Calendar Date: November 13, 2017
& Nowick LLP, White Plains (David R. Taxin of counsel),
T. Schneiderman, Attorney General, New York City (Marjorie S.
Leff of counsel), for Workers' Compensation Board,
Before: McCarthy, J.P., Egan Jr., Lynch, Devine and Pritzker,
MEMORANDUM AND ORDER
from a decision of the Workers' Compensation Board, filed
September 20, 2016, which ruled, among other things, that
claimant was an employee of Atelier Consulting LLC.
a construction worker, filed a claim for workers'
compensation benefits after he slipped and fractured his
right foot at a construction site, listing George
Villar/Atelier Consulting LLC as his employer and Rick
Mullady as his supervisor. An investigation by the
Workers' Compensation Board's Bureau of Compliance
determined that Atelier, having reported that it had no
employees, was listed as exempt from coverage and, therefore,
had no workers' compensation coverage in place at the
time of the accident. In addition to finding jurisdiction
over Atelier and Villar, a subsequent investigation into
which contractors were at the construction site, as well as
an attempt to locate Mullady, resulted in jurisdiction and
notice being sent to Recony Construction LLC - although
Recony never appeared at any subsequent hearings. Following a
hearing at which only claimant and a representative of Omega
Construction Group, Inc., the general contractor, testified,
the Workers' Compensation Law Judge determined that an
employer-employee relationship existed between Atelier and
claimant at the time of the accident, and that Omega was the
general contractor and, therefore, responsible for the
payment of workers' compensation awards, and imposed
against Atelier a penalty of $36, 000 for failing to secure
workers' compensation insurance during the period that
claimant was employed. The Workers' Compensation Board
affirmed that decision. Atelier appeals.
affirm. "Whether an employer-employee relationship
existed presents a factual issue for the Board, and its
determination thereof will not be disturbed if supported by
substantial evidence in the record" (Matter of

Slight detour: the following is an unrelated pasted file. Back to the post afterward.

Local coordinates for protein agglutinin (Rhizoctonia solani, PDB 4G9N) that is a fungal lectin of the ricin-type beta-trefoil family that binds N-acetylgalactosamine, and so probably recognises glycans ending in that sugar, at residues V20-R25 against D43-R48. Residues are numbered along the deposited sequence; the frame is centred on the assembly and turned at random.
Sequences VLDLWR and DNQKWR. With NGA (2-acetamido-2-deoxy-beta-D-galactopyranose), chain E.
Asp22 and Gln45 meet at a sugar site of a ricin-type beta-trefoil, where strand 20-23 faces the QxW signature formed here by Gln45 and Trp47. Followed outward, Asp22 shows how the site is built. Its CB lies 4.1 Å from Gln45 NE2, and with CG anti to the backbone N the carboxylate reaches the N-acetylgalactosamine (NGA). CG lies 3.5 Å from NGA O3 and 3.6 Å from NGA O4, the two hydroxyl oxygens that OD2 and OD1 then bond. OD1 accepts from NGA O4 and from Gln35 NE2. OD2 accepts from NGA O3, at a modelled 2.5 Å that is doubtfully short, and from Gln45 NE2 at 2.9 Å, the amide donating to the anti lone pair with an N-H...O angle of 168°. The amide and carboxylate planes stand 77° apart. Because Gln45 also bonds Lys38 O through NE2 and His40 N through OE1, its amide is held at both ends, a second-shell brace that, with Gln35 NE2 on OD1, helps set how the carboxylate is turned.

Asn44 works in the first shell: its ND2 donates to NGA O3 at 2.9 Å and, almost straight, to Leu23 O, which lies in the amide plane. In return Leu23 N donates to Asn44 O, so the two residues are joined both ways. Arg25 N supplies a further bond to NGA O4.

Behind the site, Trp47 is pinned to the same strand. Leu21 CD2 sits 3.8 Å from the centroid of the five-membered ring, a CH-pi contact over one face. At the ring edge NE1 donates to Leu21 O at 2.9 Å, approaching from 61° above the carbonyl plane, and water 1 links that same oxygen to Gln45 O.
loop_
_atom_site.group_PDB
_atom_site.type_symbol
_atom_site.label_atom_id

Pelaez v Silverstone, 93 A.D.3d 1042, 1042 
[internal quotation marks and citations omitted], lv
dismissed and denied 19 N.Y.3d 954');">19 N.Y.3d 954 ). "In
making this determination, relevant factors include the right
to control the work, the method of payment, the right to
discharge and the relative nature of the work"
(Matter of Mendoza v Dolgetta, 81 A.D.3d 1043, 1044
 [internal quotation marks and citation omitted]).
we find no error in the Board's refusal to consider
Villar's affidavit denying any employment relationship.
Villar submitted the affidavit and refused to appear at the
hearing, either in person or by telephone, alleging that
claimant had threatened him. Even if Villar could
substantiate such a claim, he failed to avail himself of
appropriate security accommodations in order for his
testimony to be secured, effectively and impermissibly
abrogating the parties' rights to cross-examine him
. Under such circumstances, we find no
abuse of the Board's discretion in refusing to consider
the affidavit (see 12 NYCRR 300.10 [b]; Matter
of Curtis v Xerox, 66 A.D.3d 1106, 1108 ;
Matter of Olistin v Wellington, 3 A.D.3d 618, 619
to the merits, claimant testified that he had been hired by
Mullady and worked at the construction site for about a year
before the accident. Claimant explained that he identified
Villar as his employer on his claim form because Mullady had
informed him during his employment that Villar was the boss.
Claimant testified that he witnessed Villar give cash to
Mullady in order to pay claimant and others at the job site.
Claimant also testified that if he had questions about the
work assigned by Mullady or his supervisor, he would ask
either of them or Villar, who was occasionally at the work
site. According to claimant, Villar told him after the
accident that he would pay the medical bills. Claimant was
familiar with Villar as he had worked directly for him at
various other work sites. With regard to testimony from the
Omega representative, he testified that Omega performed
construction management services at the construction site and
obtained the construction permit for the project listing
itself as the general manager. Other than indicating that
Omega was paid for its services by Villar, the representative
was unable to provide any further information regarding any
contractors working at the construction site. Given the
uncontroverted testimony of claimant, we find that the
Board's decision that claimant was employed by Atelier is
supported by substantial evidence (see Matter of Olistin
v Wellington, 3 A.D.3d at 619).
McCarthy, J.P., Egan Jr., Lynch and Devine, JJ., concur.
that the decision is affirmed, without costs.